Global supply chain shortages are now impacting feminine care products. If you have been struggling to find your favorite tampon brand in a store near you, you are not alone.
Tampons are running low on shelves across the country and it's happening as the product is getting more expensive.
"It's a little concerning that we are missing some of the stuff that we need," said Olivia Sokale, a shopper from West Hartford.
An NBC Connecticut crew went to several different stores across Connecticut Monday and found similar sights: tampon shelves with limited supply and high prices.
“It is really the last straw of the last couple of years," said Marina Creed, a mom from West Hartford.
Tampax was among the brands missing on store shelves in Connecticut. Its maker, Procter & Gamble (P&G) recently confirmed to NBC News that some consumers may currently be unable to find what they need. According to a spokesperson, the company is working with retailers and producing tampons around the clock.
Experts blame the shortage on the rising price and accessibility of raw materials like cotton.
“It is a shortage of supplies - everything from the plastic, the cotton - all of the materials used to make the product," said Angelica Gianchandani, a practitioner in residence at University of New Haven's Pompea College of Business.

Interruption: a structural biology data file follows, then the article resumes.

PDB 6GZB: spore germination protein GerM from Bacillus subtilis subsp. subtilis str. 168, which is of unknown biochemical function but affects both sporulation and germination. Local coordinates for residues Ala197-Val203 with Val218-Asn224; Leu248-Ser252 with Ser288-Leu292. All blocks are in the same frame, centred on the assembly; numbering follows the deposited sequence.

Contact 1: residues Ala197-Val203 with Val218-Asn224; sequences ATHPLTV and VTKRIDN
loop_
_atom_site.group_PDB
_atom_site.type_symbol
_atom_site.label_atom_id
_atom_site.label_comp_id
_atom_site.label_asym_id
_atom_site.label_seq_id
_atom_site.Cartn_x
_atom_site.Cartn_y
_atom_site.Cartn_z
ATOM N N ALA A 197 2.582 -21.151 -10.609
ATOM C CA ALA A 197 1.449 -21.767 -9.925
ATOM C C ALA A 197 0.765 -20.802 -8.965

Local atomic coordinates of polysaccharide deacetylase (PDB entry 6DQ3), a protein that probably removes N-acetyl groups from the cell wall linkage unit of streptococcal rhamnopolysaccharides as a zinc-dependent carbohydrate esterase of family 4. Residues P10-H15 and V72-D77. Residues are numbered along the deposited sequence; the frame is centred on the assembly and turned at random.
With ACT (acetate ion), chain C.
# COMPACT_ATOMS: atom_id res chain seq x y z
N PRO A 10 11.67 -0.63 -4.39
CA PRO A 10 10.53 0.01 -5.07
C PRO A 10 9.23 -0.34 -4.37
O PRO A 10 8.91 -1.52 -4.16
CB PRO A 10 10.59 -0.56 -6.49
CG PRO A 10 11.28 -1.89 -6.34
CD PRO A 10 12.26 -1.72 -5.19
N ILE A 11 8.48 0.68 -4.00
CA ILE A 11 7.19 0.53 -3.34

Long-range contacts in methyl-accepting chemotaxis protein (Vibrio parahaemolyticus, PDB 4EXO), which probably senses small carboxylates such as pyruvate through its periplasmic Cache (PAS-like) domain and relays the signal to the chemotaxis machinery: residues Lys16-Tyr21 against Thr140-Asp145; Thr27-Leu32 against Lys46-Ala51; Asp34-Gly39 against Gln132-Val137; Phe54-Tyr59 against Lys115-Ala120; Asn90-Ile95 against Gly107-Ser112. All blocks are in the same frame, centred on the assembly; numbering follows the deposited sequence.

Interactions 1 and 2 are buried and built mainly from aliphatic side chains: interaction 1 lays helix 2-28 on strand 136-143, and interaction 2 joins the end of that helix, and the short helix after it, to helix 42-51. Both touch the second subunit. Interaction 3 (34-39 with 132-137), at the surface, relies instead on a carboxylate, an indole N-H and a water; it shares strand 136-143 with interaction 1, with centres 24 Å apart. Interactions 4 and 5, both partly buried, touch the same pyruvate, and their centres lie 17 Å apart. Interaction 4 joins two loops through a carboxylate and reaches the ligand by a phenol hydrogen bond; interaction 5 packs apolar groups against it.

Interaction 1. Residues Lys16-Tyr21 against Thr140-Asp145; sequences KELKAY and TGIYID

Gianchandani said that climate change is also affecting the accessibility of tampons.
"When the crops don't have the right weather patterns, they are unable to harvest the cotton and unable to use that material in tampons. That is an increased, deeper issue that is affecting the tampon shortage," said Gianchandani. "When women do not have access to this, it impacts everything from their opportunity to go to school, go to work and just interact in society."
Experts have also cited staffing shortages as contributing to the tampon shortage.
According to data cited by Bloomberg, the average price for a package of pads rose 8.3% this year. The average price for a package of tampons rose nearly 10%.
“This should not be something that women and mothers need to be worried about right now," Creed said.
Lack of access to period products is not new. A 2021 U by Kotex study showed two in five people had struggled to purchase period products and more than one-third of low-income women reported missing work or school because they couldn't get the supplies.
"This shortage highlights what some people feel every single day," said Janet Stolfi Alfano, who leads the Diaper Bank of Connecticut.
The Diaper Bank of Connecticut has a period products distribution program. Last year, they provided more than 146,000 supplies to partners across the state. So far, the nonprofit has not felt the impact of the tampon shortage.
"We always are concerned with having an adequate supply, certainly. Whatever the cause," Stolfi Alfano said.
As a major tampon maker reports that they are ramping up production, people in Connecticut hope this shortage sheds light on the need to make period products more accessible.
"It's a necessity. You can't get rid of that," said Samantha Corcoran, a shopper from New London. "I just think it's crazy. Something needs to happen."
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